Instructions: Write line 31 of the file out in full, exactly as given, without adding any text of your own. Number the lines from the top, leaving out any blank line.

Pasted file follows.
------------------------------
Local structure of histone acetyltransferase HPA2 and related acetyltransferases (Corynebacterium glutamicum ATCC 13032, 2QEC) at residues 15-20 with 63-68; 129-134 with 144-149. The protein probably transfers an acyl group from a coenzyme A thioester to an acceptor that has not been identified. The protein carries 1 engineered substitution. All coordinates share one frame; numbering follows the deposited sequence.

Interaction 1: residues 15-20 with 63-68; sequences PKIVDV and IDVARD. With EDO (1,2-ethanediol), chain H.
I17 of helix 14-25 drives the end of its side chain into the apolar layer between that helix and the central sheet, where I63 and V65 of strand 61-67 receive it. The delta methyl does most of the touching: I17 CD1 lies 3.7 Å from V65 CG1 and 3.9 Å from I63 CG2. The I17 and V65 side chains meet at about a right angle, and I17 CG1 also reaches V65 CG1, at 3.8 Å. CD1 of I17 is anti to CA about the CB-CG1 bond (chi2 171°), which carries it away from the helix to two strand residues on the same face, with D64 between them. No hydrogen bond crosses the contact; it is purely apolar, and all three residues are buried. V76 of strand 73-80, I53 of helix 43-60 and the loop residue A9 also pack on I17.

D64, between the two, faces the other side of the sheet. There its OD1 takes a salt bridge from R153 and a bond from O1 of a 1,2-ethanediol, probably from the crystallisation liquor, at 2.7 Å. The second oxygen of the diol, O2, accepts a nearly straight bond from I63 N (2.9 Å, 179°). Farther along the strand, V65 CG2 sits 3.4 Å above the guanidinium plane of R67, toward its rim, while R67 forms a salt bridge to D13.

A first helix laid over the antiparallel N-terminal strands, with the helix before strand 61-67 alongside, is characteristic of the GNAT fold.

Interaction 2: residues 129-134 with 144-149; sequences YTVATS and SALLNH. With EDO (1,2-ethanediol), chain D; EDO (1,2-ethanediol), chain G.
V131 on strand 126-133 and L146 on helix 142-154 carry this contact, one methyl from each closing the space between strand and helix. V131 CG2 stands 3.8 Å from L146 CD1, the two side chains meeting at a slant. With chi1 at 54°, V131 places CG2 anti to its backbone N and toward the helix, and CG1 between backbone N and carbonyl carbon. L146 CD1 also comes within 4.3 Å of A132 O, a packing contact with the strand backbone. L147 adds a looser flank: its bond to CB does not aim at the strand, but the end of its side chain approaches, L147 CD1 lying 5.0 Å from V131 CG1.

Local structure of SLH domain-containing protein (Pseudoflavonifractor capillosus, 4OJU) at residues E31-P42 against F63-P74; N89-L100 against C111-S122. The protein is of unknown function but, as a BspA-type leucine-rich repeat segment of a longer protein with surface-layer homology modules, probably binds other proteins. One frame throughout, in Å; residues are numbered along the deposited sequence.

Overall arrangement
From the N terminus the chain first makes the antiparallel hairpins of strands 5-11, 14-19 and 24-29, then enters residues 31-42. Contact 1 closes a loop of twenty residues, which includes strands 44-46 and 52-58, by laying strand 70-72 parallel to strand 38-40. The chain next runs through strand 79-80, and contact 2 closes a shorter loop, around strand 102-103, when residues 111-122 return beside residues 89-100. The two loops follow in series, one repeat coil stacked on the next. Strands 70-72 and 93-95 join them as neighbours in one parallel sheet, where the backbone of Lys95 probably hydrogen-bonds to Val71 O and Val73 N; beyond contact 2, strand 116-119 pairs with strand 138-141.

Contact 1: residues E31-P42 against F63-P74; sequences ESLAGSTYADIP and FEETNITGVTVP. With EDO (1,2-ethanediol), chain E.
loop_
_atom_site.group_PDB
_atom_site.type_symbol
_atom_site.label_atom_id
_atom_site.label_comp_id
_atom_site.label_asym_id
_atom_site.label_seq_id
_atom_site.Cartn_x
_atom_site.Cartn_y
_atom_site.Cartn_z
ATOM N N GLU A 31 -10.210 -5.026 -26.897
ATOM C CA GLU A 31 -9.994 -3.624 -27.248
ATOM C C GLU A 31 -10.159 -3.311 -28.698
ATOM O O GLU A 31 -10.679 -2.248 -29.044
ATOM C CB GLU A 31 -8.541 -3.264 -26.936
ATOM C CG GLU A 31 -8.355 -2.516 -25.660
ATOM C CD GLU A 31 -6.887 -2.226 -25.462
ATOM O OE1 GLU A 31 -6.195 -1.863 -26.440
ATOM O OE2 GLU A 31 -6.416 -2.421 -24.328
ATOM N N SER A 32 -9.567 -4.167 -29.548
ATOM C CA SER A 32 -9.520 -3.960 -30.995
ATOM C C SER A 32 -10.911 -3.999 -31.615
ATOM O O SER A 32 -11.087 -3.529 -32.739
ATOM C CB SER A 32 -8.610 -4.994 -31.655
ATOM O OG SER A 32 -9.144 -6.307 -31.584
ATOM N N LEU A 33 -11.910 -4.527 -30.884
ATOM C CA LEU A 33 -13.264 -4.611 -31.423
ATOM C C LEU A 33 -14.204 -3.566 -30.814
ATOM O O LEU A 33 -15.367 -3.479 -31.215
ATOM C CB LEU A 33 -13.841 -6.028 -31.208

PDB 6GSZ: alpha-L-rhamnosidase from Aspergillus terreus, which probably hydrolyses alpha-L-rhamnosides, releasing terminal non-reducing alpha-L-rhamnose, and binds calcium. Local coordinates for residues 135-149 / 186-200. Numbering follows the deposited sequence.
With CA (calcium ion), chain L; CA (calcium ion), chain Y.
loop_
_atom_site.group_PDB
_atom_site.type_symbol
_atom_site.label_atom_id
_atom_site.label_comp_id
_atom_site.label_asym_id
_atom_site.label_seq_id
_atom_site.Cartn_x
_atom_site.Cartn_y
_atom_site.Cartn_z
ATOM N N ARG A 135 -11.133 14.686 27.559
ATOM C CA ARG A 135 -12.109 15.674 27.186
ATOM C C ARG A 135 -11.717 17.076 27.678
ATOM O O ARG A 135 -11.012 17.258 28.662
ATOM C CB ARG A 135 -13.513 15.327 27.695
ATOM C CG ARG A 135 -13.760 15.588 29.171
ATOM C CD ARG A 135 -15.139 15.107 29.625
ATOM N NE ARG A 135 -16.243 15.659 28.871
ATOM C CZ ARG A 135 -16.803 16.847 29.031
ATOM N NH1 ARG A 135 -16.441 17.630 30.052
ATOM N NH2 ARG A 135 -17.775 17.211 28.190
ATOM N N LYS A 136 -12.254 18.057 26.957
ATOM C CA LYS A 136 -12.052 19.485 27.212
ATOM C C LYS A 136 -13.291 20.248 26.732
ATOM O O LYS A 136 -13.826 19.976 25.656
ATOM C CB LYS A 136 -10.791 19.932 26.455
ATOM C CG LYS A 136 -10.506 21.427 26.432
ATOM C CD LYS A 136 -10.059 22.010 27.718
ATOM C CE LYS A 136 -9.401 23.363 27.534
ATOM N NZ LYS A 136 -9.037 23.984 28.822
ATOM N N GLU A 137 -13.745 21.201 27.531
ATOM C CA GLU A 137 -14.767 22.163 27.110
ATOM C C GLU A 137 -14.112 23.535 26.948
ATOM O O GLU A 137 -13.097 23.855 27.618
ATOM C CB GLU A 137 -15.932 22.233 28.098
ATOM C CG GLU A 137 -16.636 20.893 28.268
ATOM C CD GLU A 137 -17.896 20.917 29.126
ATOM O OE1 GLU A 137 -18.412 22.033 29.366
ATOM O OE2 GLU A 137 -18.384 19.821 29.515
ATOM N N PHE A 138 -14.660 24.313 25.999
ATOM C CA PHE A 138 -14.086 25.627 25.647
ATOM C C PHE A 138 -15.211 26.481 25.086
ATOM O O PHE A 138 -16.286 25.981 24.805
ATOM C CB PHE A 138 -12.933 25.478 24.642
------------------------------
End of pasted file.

ATOM N N SER A 32 -9.567 -4.167 -29.548